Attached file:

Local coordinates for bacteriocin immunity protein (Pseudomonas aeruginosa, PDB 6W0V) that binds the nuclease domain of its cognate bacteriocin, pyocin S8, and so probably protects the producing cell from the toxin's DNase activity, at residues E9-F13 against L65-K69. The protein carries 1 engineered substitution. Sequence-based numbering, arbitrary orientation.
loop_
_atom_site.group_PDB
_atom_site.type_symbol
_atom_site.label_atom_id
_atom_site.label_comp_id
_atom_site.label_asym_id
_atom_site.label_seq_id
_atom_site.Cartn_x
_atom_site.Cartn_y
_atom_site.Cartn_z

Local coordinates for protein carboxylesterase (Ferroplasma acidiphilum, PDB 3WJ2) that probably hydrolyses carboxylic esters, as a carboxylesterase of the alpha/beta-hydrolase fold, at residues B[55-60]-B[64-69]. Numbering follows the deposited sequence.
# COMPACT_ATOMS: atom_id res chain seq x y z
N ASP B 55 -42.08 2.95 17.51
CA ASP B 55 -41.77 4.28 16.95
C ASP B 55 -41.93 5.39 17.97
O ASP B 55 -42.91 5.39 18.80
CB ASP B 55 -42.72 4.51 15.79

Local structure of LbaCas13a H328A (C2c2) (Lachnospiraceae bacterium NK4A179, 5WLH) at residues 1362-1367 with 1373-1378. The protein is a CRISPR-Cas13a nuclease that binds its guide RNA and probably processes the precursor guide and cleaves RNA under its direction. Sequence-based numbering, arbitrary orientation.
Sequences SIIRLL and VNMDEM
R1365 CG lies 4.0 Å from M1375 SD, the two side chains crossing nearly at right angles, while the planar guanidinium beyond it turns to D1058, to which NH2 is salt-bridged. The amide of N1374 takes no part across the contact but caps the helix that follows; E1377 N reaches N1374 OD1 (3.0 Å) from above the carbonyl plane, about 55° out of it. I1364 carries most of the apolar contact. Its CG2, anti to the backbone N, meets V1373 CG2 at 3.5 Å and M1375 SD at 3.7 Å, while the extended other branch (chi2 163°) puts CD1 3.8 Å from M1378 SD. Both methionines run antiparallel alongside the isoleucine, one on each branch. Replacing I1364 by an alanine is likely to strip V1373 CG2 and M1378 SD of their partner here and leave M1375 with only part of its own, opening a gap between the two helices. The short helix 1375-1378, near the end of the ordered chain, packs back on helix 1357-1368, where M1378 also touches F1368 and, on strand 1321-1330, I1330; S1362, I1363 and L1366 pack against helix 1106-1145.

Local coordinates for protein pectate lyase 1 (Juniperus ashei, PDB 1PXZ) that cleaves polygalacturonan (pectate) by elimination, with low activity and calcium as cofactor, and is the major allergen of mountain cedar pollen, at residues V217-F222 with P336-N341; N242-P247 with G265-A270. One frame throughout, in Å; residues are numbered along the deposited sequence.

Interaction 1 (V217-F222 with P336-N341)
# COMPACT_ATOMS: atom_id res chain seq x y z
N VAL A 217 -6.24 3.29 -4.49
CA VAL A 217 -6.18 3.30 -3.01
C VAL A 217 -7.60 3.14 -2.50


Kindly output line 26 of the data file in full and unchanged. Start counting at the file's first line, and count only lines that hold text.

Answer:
CA VAL A 217 -6.18 3.30 -3.01